“What have you done, Doctor!? What have you done?!”
He could hear the Administrator screaming above the torrent of noise, but the heat had dried the saliva in his mouth and the back of his throat so even if he’d had an answer to give he doubted that he would’ve been able to speak.
Hands grabbed at him suddenly, wrenching his arms away and shaking him and he fell backwards in an attempt to fend off his assailant. Water ran from his eyes, evaporating as soon as it touched his cheeks, leaving his skin tight and sore and he squinted at the Administrator who was savagely clawing at his flesh. In his peripheral vision he could see rows and rows of drawers bursting open from the darkness, spewing forth silvery discs like a Vegas slot machine.
“What have you done, Timelord?!” the being screamed frantically and as the Doctor tried to speak he realised that the entity’s formerly pristine appearance was coming apart. The starched white shirt and immaculate suit were no more. Not just dishevelled like a sales rep after one too many slammed doors but actually disintegrating, falling to pieces and changing into… something else. Where previously had existed a semblance of human form, there was now a blackness suspended in the air, a ghost of a collar and tie hanging where its neck used to be. The blackness dripped at the bottom, like tar, fusing invisibly into the barren Void, whose murky vacuum was still visible through the surge of heat and flame that raged all around.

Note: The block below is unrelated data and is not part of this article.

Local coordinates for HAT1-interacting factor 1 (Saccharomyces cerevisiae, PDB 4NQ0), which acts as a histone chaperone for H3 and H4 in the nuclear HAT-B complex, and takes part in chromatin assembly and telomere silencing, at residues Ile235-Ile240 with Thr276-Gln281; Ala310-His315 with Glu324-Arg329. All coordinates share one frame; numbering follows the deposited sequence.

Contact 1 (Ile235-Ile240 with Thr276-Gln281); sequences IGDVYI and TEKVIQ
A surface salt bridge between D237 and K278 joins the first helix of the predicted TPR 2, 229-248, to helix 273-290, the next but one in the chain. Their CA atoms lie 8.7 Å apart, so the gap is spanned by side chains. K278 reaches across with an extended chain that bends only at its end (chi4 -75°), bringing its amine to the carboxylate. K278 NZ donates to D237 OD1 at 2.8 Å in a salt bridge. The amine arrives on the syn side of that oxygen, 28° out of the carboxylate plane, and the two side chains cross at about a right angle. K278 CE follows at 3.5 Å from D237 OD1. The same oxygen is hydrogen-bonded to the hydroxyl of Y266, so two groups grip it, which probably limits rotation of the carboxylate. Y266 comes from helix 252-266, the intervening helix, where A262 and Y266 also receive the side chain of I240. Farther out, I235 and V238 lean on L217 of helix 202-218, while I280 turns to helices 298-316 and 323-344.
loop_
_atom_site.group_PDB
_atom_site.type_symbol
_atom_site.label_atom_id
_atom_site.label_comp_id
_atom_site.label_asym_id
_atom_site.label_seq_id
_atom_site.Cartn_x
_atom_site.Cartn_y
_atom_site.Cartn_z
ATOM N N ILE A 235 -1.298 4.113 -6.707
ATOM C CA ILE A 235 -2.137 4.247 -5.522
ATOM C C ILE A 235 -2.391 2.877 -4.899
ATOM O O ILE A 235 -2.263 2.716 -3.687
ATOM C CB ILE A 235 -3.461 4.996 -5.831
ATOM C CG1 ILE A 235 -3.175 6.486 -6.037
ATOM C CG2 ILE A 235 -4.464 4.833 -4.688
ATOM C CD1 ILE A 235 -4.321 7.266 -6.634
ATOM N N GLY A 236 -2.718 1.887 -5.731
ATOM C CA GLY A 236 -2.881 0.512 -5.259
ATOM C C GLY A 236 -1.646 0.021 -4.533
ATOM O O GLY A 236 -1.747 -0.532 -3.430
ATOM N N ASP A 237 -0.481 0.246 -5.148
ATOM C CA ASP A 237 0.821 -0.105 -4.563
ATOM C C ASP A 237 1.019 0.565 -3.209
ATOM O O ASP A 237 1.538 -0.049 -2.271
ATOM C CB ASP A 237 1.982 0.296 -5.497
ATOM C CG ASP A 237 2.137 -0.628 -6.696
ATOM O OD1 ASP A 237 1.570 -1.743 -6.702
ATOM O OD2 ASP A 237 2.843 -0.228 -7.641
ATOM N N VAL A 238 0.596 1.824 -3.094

And as the Doctor stared at this being merging back into the stuff from which it was created, at last he found his voice.